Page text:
There is a version of your image with captions
Which tells us that all of these are radio signals, on various frequencies.
The main measurement conducted is continuous, very accurate measurement of the distance between the two spacecraft. This is based on the travel time, and probably the phase of the radio signals between them, compared to the very stable "clocks" (referred to as ultra-stable oscillators) they each carry. The analogue between them is the one being measures, and the digital one is used to keep the clocks in sync and so on.
To understand how this translates into a gravity measurement, consider a region of slightly higher gravity (eg above a mass concentration). When the leading probe approaches that region it will be accelerated, and will move a little further ahead of the trailing probe. When the trailing probe reaches that region it will speed up as well and the movement will stop. When the leading probe leaves the region it will be slowed and they will move closer together. With care, this effect allows the gravity map to be recovered from ranging data.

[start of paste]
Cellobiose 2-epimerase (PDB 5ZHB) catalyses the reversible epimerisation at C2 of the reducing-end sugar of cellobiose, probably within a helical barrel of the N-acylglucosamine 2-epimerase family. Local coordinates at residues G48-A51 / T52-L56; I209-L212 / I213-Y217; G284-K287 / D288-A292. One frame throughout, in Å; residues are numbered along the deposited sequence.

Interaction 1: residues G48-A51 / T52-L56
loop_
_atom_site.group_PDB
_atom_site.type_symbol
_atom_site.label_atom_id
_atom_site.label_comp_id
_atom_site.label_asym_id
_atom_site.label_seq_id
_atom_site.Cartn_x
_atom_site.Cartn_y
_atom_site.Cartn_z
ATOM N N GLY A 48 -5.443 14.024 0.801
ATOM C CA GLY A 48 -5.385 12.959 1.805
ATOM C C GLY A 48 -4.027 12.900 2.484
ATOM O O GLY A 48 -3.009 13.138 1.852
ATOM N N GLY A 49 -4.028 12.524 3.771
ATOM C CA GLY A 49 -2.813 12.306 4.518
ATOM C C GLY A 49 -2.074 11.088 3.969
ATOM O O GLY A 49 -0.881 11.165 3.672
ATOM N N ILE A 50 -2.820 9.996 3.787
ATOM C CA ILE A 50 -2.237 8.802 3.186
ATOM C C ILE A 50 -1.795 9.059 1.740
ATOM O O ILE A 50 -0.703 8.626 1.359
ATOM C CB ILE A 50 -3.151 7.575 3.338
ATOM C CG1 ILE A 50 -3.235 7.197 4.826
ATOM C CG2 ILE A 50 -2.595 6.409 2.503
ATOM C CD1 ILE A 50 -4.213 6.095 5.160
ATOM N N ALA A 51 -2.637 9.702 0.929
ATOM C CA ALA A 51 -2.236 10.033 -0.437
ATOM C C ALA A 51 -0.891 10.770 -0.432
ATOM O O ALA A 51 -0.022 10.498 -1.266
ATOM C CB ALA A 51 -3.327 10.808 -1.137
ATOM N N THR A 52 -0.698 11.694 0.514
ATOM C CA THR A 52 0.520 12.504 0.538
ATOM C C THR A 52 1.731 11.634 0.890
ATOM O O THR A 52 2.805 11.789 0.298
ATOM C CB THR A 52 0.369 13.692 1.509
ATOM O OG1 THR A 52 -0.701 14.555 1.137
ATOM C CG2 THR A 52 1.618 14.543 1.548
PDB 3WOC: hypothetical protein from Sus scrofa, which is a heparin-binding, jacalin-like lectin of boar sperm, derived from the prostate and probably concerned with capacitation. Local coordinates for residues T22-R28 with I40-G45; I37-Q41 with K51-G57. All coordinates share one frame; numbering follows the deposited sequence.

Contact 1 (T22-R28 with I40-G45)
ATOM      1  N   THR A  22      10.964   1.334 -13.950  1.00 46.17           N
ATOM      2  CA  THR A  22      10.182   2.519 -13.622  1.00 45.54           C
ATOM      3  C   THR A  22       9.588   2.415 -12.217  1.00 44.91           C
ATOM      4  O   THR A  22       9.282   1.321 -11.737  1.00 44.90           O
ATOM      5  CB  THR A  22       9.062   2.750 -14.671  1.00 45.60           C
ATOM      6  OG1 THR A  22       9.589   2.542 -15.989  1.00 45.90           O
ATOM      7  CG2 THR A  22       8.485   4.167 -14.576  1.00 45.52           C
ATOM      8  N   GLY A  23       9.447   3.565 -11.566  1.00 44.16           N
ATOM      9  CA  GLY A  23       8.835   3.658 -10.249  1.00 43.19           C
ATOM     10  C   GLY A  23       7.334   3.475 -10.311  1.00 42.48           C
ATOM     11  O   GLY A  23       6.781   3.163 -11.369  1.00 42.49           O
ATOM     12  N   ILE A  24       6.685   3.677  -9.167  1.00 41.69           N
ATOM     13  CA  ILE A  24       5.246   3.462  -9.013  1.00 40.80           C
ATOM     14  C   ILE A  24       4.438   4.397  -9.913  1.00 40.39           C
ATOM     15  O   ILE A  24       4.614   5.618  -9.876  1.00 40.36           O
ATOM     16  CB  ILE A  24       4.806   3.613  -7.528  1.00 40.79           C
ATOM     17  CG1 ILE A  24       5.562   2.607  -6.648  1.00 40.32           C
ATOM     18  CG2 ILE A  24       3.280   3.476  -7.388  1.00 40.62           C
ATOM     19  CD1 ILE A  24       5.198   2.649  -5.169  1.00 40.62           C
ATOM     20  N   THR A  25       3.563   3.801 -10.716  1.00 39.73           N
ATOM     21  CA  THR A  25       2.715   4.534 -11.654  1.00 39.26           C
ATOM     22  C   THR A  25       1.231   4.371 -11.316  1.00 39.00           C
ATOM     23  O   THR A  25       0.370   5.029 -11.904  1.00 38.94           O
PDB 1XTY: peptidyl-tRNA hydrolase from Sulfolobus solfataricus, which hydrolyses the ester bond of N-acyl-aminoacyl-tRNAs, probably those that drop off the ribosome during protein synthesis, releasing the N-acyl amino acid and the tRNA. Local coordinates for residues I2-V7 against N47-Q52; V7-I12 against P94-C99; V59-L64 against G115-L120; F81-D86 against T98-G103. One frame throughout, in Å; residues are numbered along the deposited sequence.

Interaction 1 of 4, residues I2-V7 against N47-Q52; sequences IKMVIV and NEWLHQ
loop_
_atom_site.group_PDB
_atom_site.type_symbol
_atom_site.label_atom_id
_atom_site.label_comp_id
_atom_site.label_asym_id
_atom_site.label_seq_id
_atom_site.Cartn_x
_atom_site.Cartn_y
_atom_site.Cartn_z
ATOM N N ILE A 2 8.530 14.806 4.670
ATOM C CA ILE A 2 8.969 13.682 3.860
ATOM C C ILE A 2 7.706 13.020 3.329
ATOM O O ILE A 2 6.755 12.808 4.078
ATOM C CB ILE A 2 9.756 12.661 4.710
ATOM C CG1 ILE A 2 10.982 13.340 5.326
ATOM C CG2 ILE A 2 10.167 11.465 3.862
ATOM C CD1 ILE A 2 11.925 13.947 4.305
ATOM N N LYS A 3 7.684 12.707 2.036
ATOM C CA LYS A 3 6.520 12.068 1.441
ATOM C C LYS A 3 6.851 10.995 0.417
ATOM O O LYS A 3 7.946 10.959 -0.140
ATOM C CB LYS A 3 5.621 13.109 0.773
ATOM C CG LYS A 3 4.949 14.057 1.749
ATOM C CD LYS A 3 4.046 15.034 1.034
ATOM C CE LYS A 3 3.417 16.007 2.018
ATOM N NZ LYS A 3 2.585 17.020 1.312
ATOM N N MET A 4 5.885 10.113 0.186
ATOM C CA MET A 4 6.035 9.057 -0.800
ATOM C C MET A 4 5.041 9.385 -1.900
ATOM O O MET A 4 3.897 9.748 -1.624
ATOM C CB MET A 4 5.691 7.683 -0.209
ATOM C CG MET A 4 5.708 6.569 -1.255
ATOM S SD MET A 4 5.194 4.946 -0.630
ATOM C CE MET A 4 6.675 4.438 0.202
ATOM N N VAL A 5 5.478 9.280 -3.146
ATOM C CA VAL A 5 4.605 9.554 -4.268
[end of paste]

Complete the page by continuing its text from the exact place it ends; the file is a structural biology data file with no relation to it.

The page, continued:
I just found this source which gives actual accuracy for the measurement of the distance between the spacecraft of 30nm (roughly one millionth of an inch) over a five second period.
This cites a technical paper (Klipstein et al) for how the range measurement works, which gives a lot more detail and explains the exact roles of all the radio signals.